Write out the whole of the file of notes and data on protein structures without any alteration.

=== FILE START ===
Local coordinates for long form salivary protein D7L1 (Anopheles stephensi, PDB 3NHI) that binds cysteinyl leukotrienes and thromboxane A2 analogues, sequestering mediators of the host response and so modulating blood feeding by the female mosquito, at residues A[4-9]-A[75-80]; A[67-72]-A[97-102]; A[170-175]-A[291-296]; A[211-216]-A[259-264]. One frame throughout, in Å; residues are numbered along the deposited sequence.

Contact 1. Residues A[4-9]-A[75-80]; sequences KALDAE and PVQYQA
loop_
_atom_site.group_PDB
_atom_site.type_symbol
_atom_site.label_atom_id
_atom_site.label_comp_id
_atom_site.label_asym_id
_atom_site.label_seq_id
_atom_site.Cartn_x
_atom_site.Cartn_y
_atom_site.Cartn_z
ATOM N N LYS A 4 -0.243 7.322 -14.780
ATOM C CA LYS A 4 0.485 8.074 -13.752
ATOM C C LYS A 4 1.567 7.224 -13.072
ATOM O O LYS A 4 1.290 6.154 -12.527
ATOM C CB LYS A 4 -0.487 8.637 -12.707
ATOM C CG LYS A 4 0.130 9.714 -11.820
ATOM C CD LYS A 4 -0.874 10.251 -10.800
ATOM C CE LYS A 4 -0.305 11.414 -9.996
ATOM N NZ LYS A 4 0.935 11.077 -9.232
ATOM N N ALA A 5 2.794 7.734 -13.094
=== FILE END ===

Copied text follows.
Local coordinates for long form salivary protein D7L1 (Anopheles stephensi, PDB 3NHI) that binds cysteinyl leukotrienes and thromboxane A2 analogues, sequestering mediators of the host response and so modulating blood feeding by the female mosquito, at residues A[4-9]-A[75-80]; A[67-72]-A[97-102]; A[170-175]-A[291-296]; A[211-216]-A[259-264]. One frame throughout, in Å; residues are numbered along the deposited sequence.

Contact 1. Residues A[4-9]-A[75-80]; sequences KALDAE and PVQYQA
loop_
_atom_site.group_PDB
_atom_site.type_symbol
_atom_site.label_atom_id
_atom_site.label_comp_id
_atom_site.label_asym_id
_atom_site.label_seq_id
_atom_site.Cartn_x
_atom_site.Cartn_y
_atom_site.Cartn_z
ATOM N N LYS A 4 -0.243 7.322 -14.780
ATOM C CA LYS A 4 0.485 8.074 -13.752
ATOM C C LYS A 4 1.567 7.224 -13.072
ATOM O O LYS A 4 1.290 6.154 -12.527
ATOM C CB LYS A 4 -0.487 8.637 -12.707
ATOM C CG LYS A 4 0.130 9.714 -11.820
ATOM C CD LYS A 4 -0.874 10.251 -10.800
ATOM C CE LYS A 4 -0.305 11.414 -9.996
ATOM N NZ LYS A 4 0.935 11.077 -9.232
ATOM N N ALA A 5 2.794 7.734 -13.094